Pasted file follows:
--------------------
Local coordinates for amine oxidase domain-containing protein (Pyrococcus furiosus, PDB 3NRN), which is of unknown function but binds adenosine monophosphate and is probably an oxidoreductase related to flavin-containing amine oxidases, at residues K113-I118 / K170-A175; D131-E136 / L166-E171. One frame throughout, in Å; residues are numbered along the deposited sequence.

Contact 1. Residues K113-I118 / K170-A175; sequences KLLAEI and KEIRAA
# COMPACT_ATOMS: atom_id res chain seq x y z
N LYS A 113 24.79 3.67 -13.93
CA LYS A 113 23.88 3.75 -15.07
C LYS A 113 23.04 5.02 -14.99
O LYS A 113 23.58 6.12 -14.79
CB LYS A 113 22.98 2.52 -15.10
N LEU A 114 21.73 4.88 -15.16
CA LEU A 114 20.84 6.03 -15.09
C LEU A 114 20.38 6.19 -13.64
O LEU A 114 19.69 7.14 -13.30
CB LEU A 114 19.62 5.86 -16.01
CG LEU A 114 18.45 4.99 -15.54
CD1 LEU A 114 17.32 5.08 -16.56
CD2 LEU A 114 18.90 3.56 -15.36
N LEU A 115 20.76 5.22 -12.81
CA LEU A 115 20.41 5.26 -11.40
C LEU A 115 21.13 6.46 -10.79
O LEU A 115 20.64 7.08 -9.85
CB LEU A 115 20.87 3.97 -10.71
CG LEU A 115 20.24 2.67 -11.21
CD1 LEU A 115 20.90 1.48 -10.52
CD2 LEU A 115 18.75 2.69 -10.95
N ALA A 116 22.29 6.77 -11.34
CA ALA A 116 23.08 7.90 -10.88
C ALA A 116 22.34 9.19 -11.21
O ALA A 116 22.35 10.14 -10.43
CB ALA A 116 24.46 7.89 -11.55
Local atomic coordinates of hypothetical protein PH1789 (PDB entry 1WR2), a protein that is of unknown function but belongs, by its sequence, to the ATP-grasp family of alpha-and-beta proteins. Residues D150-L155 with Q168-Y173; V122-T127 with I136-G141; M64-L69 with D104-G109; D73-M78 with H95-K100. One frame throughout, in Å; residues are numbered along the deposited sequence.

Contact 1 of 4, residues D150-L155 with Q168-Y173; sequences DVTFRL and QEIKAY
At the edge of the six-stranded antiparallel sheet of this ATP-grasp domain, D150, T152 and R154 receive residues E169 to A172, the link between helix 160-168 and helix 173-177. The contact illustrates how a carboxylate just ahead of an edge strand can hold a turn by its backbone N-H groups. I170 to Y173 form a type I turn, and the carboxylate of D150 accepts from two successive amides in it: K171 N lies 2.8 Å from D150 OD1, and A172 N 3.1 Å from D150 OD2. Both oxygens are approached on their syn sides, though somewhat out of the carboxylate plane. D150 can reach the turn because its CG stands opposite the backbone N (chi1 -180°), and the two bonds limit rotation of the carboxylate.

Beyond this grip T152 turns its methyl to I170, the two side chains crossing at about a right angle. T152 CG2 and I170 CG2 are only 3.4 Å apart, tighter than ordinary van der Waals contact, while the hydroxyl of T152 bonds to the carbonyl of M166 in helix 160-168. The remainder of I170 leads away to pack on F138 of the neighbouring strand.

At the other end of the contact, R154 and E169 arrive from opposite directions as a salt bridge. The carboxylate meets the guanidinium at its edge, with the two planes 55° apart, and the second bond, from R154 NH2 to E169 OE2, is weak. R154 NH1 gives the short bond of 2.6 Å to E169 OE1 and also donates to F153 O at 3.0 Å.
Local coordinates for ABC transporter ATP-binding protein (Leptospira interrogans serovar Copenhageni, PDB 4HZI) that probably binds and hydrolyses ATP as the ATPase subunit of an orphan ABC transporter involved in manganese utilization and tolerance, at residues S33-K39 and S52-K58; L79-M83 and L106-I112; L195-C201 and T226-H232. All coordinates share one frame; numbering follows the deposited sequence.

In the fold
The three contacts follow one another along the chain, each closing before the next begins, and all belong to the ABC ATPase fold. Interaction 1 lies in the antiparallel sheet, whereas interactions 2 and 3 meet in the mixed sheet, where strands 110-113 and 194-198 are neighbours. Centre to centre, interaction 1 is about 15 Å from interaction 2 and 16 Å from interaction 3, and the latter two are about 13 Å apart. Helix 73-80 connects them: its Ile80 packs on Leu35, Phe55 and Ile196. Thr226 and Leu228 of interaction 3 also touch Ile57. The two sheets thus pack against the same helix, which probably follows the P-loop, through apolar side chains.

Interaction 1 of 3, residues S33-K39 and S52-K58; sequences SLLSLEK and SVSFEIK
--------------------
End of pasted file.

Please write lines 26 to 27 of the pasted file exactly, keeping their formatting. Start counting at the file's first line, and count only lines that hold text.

CA ALA A 116 23.08 7.90 -10.88
C ALA A 116 22.34 9.19 -11.21